This book is so fun. It's fast, so you could probably read it in a day, but it's complicated and intricate, so you have to stay on your toes while you're reading. It reminds me of those logic puzzles where you have a certain number of people and a certain number of occupations and you have to figure out who committed the crime based off of one or two paragraphs of informative statements. You know, "The gardener works Monday through Thursday, wears brown shoes and lives next door to the jockey... etc."
In this book, there are sixteen different people named to be heirs of a millionaire's (Westing's) estate. Ah, but the catch: only one person will inherit the entire estate! And how will this person be chosen? They have to play the game that Westing set up in his will. For the first part of the game, they are paired into groups of two and given clues, scraps of paper with single words on them. Will they share or not? And what do you think will happen when home-made bombs start going off in the rival restaurants and the bottom and top floors? And who would ever suspect a quiet, kind, bride-to-be as the bomber?
Though the book never explains how such a diverse group (respected African-American judge down to batty old delivery man) is all related to the same wealthy old man, it is fairly easy to look past this quibble and assume that he picked these people because of his personal connections with them. These sixteen people make up every kind of relationship possible, because it includes so many different types of people. For example, there is a strange Polish woman, who wears bright colors and fakes a limp just so people will notice her. And there is a handicapped boy that sees everything but has a hard time communicating. There's a wife and husband that sometimes get along but often don't. There are siblings and business owners and immigrants and a college student and a regular, down-home laborer trying to provide for his family. What is Westing up to?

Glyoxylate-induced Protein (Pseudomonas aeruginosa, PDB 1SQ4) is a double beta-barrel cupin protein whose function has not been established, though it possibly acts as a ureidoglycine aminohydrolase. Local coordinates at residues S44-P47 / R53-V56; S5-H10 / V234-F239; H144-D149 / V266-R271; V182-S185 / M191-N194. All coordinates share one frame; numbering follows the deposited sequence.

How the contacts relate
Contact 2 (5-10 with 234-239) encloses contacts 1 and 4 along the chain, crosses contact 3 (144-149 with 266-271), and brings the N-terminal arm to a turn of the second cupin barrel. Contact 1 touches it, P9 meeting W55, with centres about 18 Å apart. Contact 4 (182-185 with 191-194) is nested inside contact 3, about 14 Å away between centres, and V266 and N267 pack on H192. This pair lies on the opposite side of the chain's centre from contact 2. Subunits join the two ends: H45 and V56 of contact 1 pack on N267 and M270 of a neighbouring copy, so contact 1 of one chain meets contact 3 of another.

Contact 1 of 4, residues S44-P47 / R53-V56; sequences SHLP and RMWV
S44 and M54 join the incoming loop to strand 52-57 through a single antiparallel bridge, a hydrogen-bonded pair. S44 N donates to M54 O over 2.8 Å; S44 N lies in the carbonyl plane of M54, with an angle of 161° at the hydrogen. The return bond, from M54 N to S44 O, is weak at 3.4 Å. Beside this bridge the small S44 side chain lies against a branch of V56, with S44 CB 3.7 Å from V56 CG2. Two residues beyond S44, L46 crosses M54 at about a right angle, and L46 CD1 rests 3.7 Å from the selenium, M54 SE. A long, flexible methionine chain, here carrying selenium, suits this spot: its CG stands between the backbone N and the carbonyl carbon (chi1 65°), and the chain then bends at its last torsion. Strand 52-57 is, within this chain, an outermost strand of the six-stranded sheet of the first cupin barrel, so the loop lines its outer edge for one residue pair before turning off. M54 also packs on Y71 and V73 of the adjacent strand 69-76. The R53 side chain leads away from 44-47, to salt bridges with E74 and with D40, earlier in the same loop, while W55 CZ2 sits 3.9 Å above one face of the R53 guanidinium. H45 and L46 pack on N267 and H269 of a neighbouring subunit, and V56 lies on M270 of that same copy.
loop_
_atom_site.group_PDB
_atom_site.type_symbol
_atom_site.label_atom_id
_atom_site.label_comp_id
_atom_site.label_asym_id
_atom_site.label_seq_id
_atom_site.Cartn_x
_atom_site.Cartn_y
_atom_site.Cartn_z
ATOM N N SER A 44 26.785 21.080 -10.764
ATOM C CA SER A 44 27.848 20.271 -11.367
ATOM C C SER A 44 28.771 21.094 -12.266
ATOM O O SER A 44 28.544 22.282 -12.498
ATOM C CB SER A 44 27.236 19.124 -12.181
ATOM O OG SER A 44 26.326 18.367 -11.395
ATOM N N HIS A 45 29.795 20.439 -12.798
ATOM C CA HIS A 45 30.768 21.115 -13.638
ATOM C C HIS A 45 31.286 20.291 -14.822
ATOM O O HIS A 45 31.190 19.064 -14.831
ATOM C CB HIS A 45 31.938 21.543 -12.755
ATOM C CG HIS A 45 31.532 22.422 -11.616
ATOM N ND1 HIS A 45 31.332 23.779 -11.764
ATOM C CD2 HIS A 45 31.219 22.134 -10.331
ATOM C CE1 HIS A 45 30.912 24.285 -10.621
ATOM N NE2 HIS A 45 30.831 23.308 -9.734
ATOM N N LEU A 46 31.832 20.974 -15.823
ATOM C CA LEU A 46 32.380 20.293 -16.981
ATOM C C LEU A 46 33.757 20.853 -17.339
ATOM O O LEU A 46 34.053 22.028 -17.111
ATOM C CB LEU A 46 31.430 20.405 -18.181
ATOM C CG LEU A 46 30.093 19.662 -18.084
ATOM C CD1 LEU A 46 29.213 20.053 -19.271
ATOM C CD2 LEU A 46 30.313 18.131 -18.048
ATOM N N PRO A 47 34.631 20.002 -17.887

The way he's written his will, it's as if he's talking to everyone in the room, predicting (and answering) all of their comments and reactions. One might wonder...is Westing really dead at all?
If I were trying to make a literary analysis of the book, I would draw some kind of comparison between all the players and the pieces in a chess game. But I will refrain from attempting to draw clever parallels and simply point out that chess plays a large role in the book. Looking at the interaction between the sixteen people in Westing's game, you can see how each person's move strategically effects everyone else.
Pick it up, and enjoy a really fast, fun read. (Play the game yourself and see if you can give the correct answer in the end!)